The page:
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Foulkes M.A.,George Washington University | Grady C.,U.S. National Institutes of Health | Spong C.Y.,Eunice Kennedy Shriver National Institute | Bates A.,U.S. National Institutes of Health | Clayton J.A.,U.S. National Institutes of Health
Journal of Women's Health | Year: 2011

Clinical research investigates mechanisms of human disease, interventions, or new technologies, but pregnant women are often excluded from clinical studies. Few studies, beyond research on pregnancy, are designed to address questions relevant to pregnant women. A recent National Institutes of Health workshop considered the barriers and opportunities in conducting clinical research studies enrolling pregnant women. © 2011 Mary Ann Liebert, Inc. Source


Ferguson G.M.,Knox College | Bornstein M.H.,Eunice Kennedy Shriver National Institute | Pottinger A.M.,University of the West Indies
Child Development | Year: 2012

A bidimensional acculturation framework cannot account for multiple destination cultures within contemporary settlement societies. A tridimensional model is proposed and tested among Jamaican adolescent-mother dyads in the United States compared to Jamaican Islander, European American, African American, and other Black and non-Black U.S. immigrant dyads (473 dyads, M adolescent age=14years). Jamaican immigrants evidence tridimensional acculturation, orienting toward Jamaican, African American, and European American cultures. Integration is favored (70%), particularly tricultural integration; moreover, Jamaican and other Black U.S. immigrants are more oriented toward African American than European American culture. Jamaican immigrant youth adapt at least as well as nonimmigrant peers in Jamaica and the United States. However, assimilated adolescents, particularly first generation immigrants, have worse sociocultural adaptation than integrated and separated adolescents. © 2012 Society for Research in Child Development, Inc. Source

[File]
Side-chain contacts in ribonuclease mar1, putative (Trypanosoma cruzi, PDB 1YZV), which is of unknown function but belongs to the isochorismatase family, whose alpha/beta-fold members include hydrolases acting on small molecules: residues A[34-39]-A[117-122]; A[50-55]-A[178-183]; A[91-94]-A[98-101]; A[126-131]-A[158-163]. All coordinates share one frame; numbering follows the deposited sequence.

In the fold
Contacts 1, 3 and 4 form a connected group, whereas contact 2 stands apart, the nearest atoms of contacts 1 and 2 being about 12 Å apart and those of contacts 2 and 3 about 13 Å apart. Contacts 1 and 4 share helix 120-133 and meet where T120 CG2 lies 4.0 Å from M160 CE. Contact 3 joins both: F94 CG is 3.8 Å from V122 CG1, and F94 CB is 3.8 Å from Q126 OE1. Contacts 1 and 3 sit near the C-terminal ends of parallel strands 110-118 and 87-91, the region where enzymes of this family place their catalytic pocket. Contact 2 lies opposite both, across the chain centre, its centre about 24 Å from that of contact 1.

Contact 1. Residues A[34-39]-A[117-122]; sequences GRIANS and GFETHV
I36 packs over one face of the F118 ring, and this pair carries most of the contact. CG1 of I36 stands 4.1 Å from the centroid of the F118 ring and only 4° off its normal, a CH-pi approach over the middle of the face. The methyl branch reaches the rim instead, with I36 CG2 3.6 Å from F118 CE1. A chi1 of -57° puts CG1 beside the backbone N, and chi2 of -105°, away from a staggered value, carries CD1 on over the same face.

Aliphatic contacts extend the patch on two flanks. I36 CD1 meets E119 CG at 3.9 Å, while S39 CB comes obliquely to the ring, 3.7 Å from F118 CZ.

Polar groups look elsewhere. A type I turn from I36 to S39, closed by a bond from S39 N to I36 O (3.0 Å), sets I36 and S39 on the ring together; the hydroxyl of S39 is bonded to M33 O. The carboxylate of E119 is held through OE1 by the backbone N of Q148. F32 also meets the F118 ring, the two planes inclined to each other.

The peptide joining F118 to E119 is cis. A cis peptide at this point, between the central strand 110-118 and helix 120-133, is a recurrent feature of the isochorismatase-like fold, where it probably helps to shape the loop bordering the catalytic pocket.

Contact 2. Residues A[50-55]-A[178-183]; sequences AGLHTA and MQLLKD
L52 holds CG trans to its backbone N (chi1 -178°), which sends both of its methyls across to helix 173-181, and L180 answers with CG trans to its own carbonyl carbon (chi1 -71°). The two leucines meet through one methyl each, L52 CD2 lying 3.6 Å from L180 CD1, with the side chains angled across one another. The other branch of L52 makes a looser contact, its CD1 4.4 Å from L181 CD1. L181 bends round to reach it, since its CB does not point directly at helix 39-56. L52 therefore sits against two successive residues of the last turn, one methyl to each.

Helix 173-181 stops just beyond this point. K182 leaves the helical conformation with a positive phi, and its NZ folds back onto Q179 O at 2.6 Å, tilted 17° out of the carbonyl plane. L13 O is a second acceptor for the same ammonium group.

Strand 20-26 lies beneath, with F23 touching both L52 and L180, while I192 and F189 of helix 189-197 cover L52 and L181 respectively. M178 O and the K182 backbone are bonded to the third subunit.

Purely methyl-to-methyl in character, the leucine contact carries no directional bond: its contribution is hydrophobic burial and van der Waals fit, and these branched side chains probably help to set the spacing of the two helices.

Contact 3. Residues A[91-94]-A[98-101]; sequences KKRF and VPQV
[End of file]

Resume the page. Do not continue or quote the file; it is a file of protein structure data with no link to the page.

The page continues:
Lynch K.E.,National Health Research Institute | Lynch K.E.,Westminster College, Utah | Mumford S.L.,National Health Research Institute | Schliep K.C.,National Health Research Institute | And 11 more authors.
Fertility and Sterility | Year: 2014

Objective To compare previously used algorithms to identify anovulatory menstrual cycles in women self-reporting regular menses. Design Prospective cohort study. Setting Western New York. Patient(s) Two hundred fifty-nine healthy, regularly menstruating women followed for one (n = 9) or two (n = 250) menstrual cycles (2005-2007). Intervention(s) None. Main Outcome Measure(s) Prevalence of sporadic anovulatory cycles identified using 11 previously defined algorithms that use E2, P, and LH concentrations. Result(s) Algorithms based on serum LH, E2, and P levels detected a prevalence of anovulation across the study period of 5.5%-12.8% (concordant classification for 91.7%-97.4% of cycles). The prevalence of anovulatory cycles varied from 3.4% to 18.6% using algorithms based on urinary LH alone or with the primary E2 metabolite, estrone-3-glucuronide, levels. Conclusion(s) The prevalence of anovulatory cycles among healthy women varied by algorithm. Mid-cycle LH surge urine-based algorithms used in over-the-counter fertility monitors tended to classify a higher proportion of anovulatory cycles compared with luteal-phase P serum-based algorithms. Our study demonstrates that algorithms based on the LH surge, or in conjunction with estrone-3-glucuronide, potentially estimate a higher percentage of anovulatory episodes. Addition of measurements of postovulatory serum P or urine pregnanediol may aid in detecting ovulation. © 2014 by American Society for Reproductive Medicine. Source


News Article
Site: http://www.materialstoday.com/news/